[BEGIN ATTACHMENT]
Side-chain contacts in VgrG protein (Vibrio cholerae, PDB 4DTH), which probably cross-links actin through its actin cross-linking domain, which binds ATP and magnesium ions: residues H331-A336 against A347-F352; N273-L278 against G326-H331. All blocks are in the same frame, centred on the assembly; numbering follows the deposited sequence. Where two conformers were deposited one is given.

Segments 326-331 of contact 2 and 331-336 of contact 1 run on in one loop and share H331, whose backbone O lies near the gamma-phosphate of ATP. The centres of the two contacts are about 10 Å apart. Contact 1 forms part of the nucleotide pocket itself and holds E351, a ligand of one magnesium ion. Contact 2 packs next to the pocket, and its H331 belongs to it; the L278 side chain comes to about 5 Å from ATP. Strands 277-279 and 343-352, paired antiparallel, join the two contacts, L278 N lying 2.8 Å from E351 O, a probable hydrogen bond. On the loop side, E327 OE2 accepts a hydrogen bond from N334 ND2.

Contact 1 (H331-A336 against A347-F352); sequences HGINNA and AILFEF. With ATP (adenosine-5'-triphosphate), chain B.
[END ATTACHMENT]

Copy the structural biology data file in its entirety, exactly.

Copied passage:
Side-chain contacts in VgrG protein (Vibrio cholerae, PDB 4DTH), which probably cross-links actin through its actin cross-linking domain, which binds ATP and magnesium ions: residues H331-A336 against A347-F352; N273-L278 against G326-H331. All blocks are in the same frame, centred on the assembly; numbering follows the deposited sequence. Where two conformers were deposited one is given.

Segments 326-331 of contact 2 and 331-336 of contact 1 run on in one loop and share H331, whose backbone O lies near the gamma-phosphate of ATP. The centres of the two contacts are about 10 Å apart. Contact 1 forms part of the nucleotide pocket itself and holds E351, a ligand of one magnesium ion. Contact 2 packs next to the pocket, and its H331 belongs to it; the L278 side chain comes to about 5 Å from ATP. Strands 277-279 and 343-352, paired antiparallel, join the two contacts, L278 N lying 2.8 Å from E351 O, a probable hydrogen bond. On the loop side, E327 OE2 accepts a hydrogen bond from N334 ND2.

Contact 1 (H331-A336 against A347-F352); sequences HGINNA and AILFEF. With ATP (adenosine-5'-triphosphate), chain B.